It is important to be aware that employers assume some risk by adopting a policy with protections the employer is not legally required to provide (e.g., a claim that the employer created a contractual promise to not discriminate on those bases). Accordingly, employers should include additional protections in a policy statement only if they intend to implement and comply with them.
Employers should consult legal counsel for assistance in customizing a policy statement regarding Utah's antidiscrimination laws.
Customizable Handbook Statement
Equal Employment Opportunity
As set forth in the National Handbook, [Company Name] is committed to equal employment opportunity and to compliance with federal antidiscrimination laws. We also comply with Utah law, which prohibits discrimination and harassment against employees or applicants for employment based on race, color, religion, sex, pregnancy (including childbirth, pregnancy-related conditions, breastfeeding and medical conditions relating to breastfeeding), sexual orientation and gender identity, age (40 and over), national origin, disability, genetic information and membership in the armed forces or reserves. The Company will not tolerate discrimination or harassment based upon these characteristics or any other characteristic protected by applicable federal, state or local law.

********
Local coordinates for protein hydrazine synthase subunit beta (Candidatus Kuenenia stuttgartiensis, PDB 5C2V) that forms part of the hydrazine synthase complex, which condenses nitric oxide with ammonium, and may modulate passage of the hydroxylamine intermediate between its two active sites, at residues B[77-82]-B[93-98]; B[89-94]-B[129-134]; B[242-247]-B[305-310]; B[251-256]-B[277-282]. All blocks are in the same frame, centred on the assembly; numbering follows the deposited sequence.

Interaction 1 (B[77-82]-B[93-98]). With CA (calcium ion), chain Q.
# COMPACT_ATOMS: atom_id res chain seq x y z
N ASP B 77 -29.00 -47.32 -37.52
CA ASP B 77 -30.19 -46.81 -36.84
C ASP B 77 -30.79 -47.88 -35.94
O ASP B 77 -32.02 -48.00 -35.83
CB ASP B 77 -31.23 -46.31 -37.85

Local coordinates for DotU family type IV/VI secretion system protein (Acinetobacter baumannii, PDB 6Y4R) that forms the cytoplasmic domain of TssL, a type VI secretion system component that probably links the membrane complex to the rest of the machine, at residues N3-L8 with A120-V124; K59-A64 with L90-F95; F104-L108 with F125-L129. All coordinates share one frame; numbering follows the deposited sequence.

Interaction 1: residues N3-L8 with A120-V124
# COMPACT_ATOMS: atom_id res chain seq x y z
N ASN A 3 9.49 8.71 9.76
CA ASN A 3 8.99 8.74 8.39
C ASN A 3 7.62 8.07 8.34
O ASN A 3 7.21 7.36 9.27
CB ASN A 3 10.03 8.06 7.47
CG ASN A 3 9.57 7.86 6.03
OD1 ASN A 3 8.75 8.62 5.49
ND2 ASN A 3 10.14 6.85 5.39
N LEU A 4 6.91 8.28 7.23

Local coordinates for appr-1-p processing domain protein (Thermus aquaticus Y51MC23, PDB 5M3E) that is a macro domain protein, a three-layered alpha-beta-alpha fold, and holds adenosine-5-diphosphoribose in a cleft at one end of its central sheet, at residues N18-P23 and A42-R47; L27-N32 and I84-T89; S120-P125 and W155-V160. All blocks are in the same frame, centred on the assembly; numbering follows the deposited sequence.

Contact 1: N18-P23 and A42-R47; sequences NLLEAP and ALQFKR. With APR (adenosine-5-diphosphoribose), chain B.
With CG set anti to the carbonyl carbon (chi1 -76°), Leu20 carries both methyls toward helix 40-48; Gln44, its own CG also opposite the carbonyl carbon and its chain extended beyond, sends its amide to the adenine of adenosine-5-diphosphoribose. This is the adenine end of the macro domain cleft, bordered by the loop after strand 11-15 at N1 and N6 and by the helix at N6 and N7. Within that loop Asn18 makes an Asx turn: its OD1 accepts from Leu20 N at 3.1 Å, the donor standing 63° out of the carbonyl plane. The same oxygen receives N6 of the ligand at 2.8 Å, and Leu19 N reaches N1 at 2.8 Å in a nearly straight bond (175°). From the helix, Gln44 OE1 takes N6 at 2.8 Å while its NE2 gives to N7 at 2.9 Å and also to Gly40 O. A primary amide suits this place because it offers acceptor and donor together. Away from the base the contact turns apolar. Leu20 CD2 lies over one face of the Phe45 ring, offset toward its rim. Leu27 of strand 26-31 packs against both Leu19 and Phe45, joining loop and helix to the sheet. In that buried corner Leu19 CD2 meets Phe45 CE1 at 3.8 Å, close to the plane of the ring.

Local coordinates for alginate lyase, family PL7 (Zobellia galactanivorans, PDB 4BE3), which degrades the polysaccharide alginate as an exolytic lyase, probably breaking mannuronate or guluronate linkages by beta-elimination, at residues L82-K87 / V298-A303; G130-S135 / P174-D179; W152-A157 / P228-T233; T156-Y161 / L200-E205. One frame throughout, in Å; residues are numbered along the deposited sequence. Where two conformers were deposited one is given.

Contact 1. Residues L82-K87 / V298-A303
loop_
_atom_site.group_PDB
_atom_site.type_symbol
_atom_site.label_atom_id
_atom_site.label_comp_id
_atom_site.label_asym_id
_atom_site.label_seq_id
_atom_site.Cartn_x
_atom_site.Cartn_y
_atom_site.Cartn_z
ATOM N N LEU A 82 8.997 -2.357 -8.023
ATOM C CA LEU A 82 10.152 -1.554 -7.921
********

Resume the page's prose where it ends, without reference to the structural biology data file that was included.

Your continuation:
The Company also does not discriminate against employees due to their lawful expression or expressive activity outside the workplace of their religious, political or personal convictions, unless that expression or expressive activity is in conflict with the Company's essential business-related interests.
Guidance for Employers
- This statement is intended to be used together with a federal equal employment opportunity (EEO) policy statement.
- In addition to the federal EEO laws, Utah employers must comply with a number of state and local antidiscrimination laws, including the Utah Antidiscrimination Act (UADA).
- Effective May 12, 2015, Utah employers may not discriminate against employees for breastfeeding (or medical conditions relating to breastfeeding) or base an employment decision on an individual's sexual orientation or gender identity or expression.